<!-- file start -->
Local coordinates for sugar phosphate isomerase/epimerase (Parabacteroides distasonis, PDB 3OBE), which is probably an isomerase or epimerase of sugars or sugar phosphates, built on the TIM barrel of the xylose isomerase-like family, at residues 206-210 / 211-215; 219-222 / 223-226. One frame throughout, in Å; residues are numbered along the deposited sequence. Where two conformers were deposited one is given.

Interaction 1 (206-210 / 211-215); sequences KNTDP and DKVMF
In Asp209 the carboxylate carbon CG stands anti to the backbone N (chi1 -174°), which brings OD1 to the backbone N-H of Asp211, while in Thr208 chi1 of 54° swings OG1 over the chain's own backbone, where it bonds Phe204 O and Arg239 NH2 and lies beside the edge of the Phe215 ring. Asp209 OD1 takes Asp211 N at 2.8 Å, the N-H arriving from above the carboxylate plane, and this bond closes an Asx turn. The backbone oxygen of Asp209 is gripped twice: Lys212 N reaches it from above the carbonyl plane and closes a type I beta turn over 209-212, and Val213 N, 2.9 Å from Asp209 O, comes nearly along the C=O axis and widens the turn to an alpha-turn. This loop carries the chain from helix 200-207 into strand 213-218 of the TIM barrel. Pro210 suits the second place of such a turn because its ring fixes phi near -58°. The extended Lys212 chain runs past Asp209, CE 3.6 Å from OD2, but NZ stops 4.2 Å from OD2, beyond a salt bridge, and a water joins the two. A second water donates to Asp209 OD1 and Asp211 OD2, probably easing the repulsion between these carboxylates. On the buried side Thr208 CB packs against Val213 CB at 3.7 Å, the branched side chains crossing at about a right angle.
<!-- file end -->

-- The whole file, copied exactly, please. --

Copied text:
Local coordinates for sugar phosphate isomerase/epimerase (Parabacteroides distasonis, PDB 3OBE), which is probably an isomerase or epimerase of sugars or sugar phosphates, built on the TIM barrel of the xylose isomerase-like family, at residues 206-210 / 211-215; 219-222 / 223-226. One frame throughout, in Å; residues are numbered along the deposited sequence. Where two conformers were deposited one is given.

Interaction 1 (206-210 / 211-215); sequences KNTDP and DKVMF
In Asp209 the carboxylate carbon CG stands anti to the backbone N (chi1 -174°), which brings OD1 to the backbone N-H of Asp211, while in Thr208 chi1 of 54° swings OG1 over the chain's own backbone, where it bonds Phe204 O and Arg239 NH2 and lies beside the edge of the Phe215 ring. Asp209 OD1 takes Asp211 N at 2.8 Å, the N-H arriving from above the carboxylate plane, and this bond closes an Asx turn. The backbone oxygen of Asp209 is gripped twice: Lys212 N reaches it from above the carbonyl plane and closes a type I beta turn over 209-212, and Val213 N, 2.9 Å from Asp209 O, comes nearly along the C=O axis and widens the turn to an alpha-turn. This loop carries the chain from helix 200-207 into strand 213-218 of the TIM barrel. Pro210 suits the second place of such a turn because its ring fixes phi near -58°. The extended Lys212 chain runs past Asp209, CE 3.6 Å from OD2, but NZ stops 4.2 Å from OD2, beyond a salt bridge, and a water joins the two. A second water donates to Asp209 OD1 and Asp211 OD2, probably easing the repulsion between these carboxylates. On the buried side Thr208 CB packs against Val213 CB at 3.7 Å, the branched side chains crossing at about a right angle.